1. Evaluation Summary:

    This manuscript will be of interest to developmental geneticists interested in neuroscience, as it demonstrates how spinal motor neurons maintain their unique identities in adulthood after fate decisions are made in the embryo. The work here suggests that a Hox transcription factor acts as a terminal selector to control motor neuron identity, thus mirroring recent studies in C. elegans, and pointing towards this type of gene regulation as important in building diverse nervous systems.

    (This preprint has been reviewed by eLife. We include the public reviews from the reviewers here; the authors also receive private feedback with suggested changes to the manuscript. Reviewer #2 agreed to share their name with the authors.)

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  2. Reviewer #1 (Public Review):

    The manuscript by Catela is a very interesting study investigating terminal selection factors in spinal motor neurons. While the field has focused largely on the development and specification of motor neurons, much less attention has been garnered on gene expression programs that endow the mature motor neuron with adult stage terminal characteristics. This question has recently been tackled in the nematode roundworm C. elegans, but a terminal selector code in mammals is lacking. The work here showing sustained activity of Hoxc8 acting as a terminal selector is interesting and may point towards this kind of encoding being a general rule throughout nervous systems, from invertebrates to vertebrates.

    However, this work would benefit from added approaches beyond RNAseq and RNA in situ to strengthen the data. Additional neuroanatomical, physiology, and behavior data would certainly also strengthen this work, especially since one would expect to see more phenotypes in hoxc8 mutants beyond only misexpression of downstream genes. There are a wealth of motor behavior/motor acuity tasks that can be performed in the mouse and adding such experiments would certainly strengthen this paper.

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  3. Reviewer #2 (Public Review):

    Different motor neurons located in different parts of the spinal cord are known to perform distinct functions. It is known that these differences are specified during embryonic development by the expression of different transcription factors. But it is unknown how these differences are maintained in the adult spinal cord. In this manuscript, Kratsios and colleagues propose that the Hox transcription factor Hoxc8 acts as a terminal selector for brachial motor neurons in the developing mouse spinal cord. They perform a series of experiments in which Hoxc8 is deleted from embryonic (e12) and early postnatal (p8) motor neurons and show that this transcription factor is required for the establishment and/or maintenance of a set of terminal differentiation genes in this motor neuron population. Notably, a similar and larger body of work from this lab has previously focused on the role of terminal selector genes, including Hox factors, in the worm C. elegans nervous system development. The main conclusions of this current study are 1) Hox factors also control mouse neuronal terminal differentiation, suggesting an evolutionarily conserved role; 2) Hox genes such as Hoxc8 act through multiple downstream effectors, including other transcription factors such as Irx family; and 3) single transcription factors such as Hoxc8 can have multiple distinct roles in terminal differentiation based on the timing of their expression/action. This latter point is perhaps the most interesting conclusion of this paper as it helps to uncover why Hox gene expression may be maintained in post-mitotic neurons beyond initial cell specification.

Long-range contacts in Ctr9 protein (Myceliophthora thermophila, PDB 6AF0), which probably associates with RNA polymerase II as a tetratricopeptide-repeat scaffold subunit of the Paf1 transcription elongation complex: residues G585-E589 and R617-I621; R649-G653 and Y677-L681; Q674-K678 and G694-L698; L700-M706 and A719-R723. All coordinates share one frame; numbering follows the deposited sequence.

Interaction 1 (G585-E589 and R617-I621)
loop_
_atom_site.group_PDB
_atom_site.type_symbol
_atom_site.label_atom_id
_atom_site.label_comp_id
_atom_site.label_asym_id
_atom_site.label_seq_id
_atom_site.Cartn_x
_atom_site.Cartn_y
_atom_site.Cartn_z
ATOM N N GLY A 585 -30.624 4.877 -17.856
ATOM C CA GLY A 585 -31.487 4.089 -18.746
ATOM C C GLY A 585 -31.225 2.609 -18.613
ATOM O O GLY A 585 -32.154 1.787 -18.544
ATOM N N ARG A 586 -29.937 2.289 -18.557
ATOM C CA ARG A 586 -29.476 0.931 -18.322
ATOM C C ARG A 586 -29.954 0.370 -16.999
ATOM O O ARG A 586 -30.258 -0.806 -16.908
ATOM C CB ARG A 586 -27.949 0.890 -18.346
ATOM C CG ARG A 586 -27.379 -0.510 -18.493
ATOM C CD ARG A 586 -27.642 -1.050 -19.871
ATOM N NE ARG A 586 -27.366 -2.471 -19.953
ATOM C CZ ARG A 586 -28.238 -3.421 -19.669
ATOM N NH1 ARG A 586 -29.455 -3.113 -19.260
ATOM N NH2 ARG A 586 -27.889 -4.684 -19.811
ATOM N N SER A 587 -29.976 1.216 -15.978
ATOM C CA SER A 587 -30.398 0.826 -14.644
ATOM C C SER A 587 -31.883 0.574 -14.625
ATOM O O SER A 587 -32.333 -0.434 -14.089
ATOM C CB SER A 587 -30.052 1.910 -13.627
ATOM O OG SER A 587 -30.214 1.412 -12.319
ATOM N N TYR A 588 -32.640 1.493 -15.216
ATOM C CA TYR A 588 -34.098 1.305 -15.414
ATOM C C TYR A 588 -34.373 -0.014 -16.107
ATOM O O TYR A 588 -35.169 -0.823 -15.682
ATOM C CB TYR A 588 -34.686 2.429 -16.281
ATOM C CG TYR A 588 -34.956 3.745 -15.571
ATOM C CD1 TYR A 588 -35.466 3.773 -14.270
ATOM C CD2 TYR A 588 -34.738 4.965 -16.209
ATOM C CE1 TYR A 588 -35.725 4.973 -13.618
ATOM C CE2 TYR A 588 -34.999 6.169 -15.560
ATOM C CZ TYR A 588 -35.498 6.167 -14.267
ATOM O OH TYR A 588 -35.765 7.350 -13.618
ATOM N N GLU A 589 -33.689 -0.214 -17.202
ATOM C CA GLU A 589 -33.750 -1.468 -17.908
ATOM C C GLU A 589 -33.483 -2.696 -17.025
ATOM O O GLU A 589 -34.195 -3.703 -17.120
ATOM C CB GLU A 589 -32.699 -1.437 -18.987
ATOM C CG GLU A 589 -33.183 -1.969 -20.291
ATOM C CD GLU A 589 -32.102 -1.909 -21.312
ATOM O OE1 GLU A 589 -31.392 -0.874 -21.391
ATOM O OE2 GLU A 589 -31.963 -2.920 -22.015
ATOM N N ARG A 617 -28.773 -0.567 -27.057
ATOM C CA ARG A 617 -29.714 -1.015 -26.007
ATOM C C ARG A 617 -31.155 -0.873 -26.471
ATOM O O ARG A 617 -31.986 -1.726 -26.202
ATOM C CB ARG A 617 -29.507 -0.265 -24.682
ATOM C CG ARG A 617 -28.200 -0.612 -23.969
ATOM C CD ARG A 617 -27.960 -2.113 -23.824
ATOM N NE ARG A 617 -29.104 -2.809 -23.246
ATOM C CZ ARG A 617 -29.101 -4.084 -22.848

This is an exciting paper and will be of broad interest to the spinal cord field. Their demonstration of similar logic in mouse as to what they reported earlier for C. elegans demonstrates the evolutionarily conserved mechanism by which Hox genes function in terminal differentiation of spinal motor neurons. Strengths of this study include the detailed transcriptomics analyses at different time points in mouse and functional studies using conditional mouse knockouts.

    Overall, the conclusions in this paper are well-supported and of high quality. However, one of the authors' main conclusions is that Hoxc8 expression helps control terminal differentiation of spinal motor neurons. But they identify relatively few potential terminal effector genes (8) that seem to require Hoxc8 at any stage. This is especially evident when examined in the context of the initial RNA seq analysis of wildtype e12 vs p8 motor neurons, in which there are >3000 differentially expressed genes between those time points. Therefore, while Hoxc8 may have some role in brachial motor neuron differentiation, it appears to not be a very significant role, or at least does not seem so based on the analyses presented here. The authors might wish to either clarify this point or try to put their findings in a broader context so the readers can appreciate the importance of Hoxc8 in motor neuron differentiation and the potential involvement of other collaborating factors.

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  4. Reviewer #3 (Public Review):

    The authors of this manuscript analyze, largely using gene expression profiling, the role of Hoxc8 in mouse motor neurons at two different time points, extending previous studies that focus only on early time points. They conclude that some genes continue to be regulated by Hoxc8 at both time points while some are not.

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